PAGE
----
Zorzor, Lofa County – Zoboi Zannah, a resident of Wakesu Town lost hs wife in child birth back in 2013, and he now has to care for the three children she left behind. The youngest of the three is seven years, and Zannah say it’s his burden to carry.
“I regret the death of my wife because for man alone to take care of children is not easy. Because of the living condition in this town I took two of the children we moved to Guinea during the Ebola time,” Zinnah said.
Maternal mortality remains one of Liberia’s main health concerns, as the country’s maternal mortality rate (MMR) remains one of the highest in the sub-region.
Before the Ebola outbreak, according to Liberia’s 2013’s Demographic Health Survey (LDHS) the country’s MMR was 1,072 per 100,000 live births. That was retrogression from a rate of 770 per 100,000 live births back in 2007.
Liberia is one of the 42 countries in the world with high maternal mortality, according to the World Health Organization (WHO).
Medical experts have named several factors responsible for the high MMR including lack of training, increase work load, shortage of midwives, bad roads in rural areas, lack of health logistics and limited knowledge of health policies.
But despite these huddles, some counties are making strides in slowing the high rate of deaths with the intent of avoiding the situation Zinnah and his three kids are enduring in Zorzor, Lofa County.
In Zorzor, the health team says it is recording a significant amount of decline in MMR so far this year. The district has 42 towns with 10 health facilities and two maternal waiting homes serving its health needs. The major hospital is operated by a faith based origination – the Lutheran Church in Liberia. The district’s population is over 4, 5900 people with children under one year constituting 4.0%, under five 17.0% and pregnant women 4.6%, according to a survey conducted by the district health team in February 2016.
Between 2010 and 2014, Zorzor experienced high MMR although the stats are unavailable.
“There were so many reasons that led to the high maternal death rate in the district,” said district health officer, Daniel Fayiah.
Fayiah said during that time, the district had one ambulance which pose constraints to health care delivery, and said there were other factors including the lack of trained midwives, maternal waiting homes and low supervisory.
“Supervising the workers requires more funding and the lack of supervisory role played major part in affecting the health care delivery system.” he said.
For now, Fayian said since mid 2015 there is some progress being made, while naming the existence of maternal waiting homes, increase in supervision, improvement in referring cases, training traditional midwives and availability of two ambulances as contributing factors.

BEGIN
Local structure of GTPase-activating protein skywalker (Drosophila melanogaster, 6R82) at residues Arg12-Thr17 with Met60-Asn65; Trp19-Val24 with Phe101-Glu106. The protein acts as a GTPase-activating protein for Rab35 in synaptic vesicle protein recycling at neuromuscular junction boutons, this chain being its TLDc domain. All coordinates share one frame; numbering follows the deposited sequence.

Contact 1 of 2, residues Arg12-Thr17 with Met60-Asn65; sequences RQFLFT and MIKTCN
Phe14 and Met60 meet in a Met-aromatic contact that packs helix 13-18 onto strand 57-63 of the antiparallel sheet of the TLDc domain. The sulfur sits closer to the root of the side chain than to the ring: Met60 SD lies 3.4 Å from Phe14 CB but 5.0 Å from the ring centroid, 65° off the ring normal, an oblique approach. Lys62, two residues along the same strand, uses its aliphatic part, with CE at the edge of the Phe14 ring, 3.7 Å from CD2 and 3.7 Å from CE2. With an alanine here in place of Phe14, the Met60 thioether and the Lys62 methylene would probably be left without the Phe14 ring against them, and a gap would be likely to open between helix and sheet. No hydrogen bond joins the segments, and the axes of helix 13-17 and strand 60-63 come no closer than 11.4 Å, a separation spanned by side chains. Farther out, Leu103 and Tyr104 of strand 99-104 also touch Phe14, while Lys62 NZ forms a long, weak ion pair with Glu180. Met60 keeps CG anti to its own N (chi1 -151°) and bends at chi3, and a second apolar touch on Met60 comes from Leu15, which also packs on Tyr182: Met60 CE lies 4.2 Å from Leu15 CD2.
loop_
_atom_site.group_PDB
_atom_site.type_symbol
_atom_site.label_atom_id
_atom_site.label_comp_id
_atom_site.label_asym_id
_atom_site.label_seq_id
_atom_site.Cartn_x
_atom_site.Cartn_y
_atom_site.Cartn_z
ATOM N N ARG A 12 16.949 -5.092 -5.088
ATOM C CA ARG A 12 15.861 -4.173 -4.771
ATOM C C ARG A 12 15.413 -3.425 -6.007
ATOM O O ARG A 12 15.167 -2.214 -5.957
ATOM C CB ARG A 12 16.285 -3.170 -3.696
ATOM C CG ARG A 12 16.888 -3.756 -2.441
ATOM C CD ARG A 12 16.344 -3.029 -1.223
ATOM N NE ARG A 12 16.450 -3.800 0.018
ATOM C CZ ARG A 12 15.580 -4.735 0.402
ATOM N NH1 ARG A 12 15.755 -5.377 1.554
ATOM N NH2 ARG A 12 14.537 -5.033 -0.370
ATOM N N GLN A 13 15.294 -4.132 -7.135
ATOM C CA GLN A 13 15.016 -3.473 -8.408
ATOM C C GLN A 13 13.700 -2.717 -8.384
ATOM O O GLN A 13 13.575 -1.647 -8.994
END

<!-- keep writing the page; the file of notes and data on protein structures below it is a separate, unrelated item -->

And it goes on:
There are also two medical doctors assigned at Curran Lutheran hospital in Zorzor city, while there are also six (BSN) nurses, six physician assistants, 23 registered nurses, nine registered midwives, and 29 certified midwives.
The number of health workers has improved services at various facilities across the district, Fayiah said.
The DHO said the two maternal waiting homes in Konia and Boukeza were constructed by locals in the areas with assistance from Concern Worldwide and International Rescue Committee (IRC). He said the district has setup a system to supervise traditional midwives.
“Year’s back the district health team never had any system put in place to really supervise traditional midwives in the district effectively due to low budget. Now with the (TTM) going through daily supervision it also helping to reduce maternal death,” he said.
“Since they built this maternal waiting home no pregnant woman has died as result of delivery, so I thank God,” said Kebbah Yassah Mulbah, a pregnant woman. “And [I] want to encourage all my friends that pregnant to go to hospital or the maternal waiting home soon when they are pregnant”.
Also commenting on the current statistic of maternal death at the Curran Lutheran hospital, Madam Yungor D. Mulbah, head midwife said: “Since January 2016 we have received three maternal death the latest one happened in July of this year with a women from our neighboring country Guinea, but the fault never came from us as a midwives, the delay came from them that led to her dead.”
Mulbah continued: “We don’t know how their health system looks like in their country; they brought the lady almost dead. We tried in our weak way she did not make it. This is why we always call on all the pregnant women to always go to clinic or hospital sooner when in that condition.”
Since the Ebola outbreak exposed the weakness of Liberia’s health system the ministry of health and partners are working to build a resilient health system.
The government has allotted over US$ 70 million in the 2016/2017 national budget for health. This means the health sector is third on the list of national priorities following Security and education.
Additionally, Government of Liberia and the United Nations Population Fund (UNFPA) on October 31, 2016 signed two separate agreements valued at 3.3 Million United States Dollars to support the strengthening of maternal and newborn health sector of Liberia.
The two projects support the Government of Liberia’s investment plan for building a resilient health system in 18 health facilities across 13 counties.
Report by: Franklin Flomo; Flomof2015@gmail.com/0777594766
Editor’s note: This story was also published by FrontPage Africa newspaper and online news.
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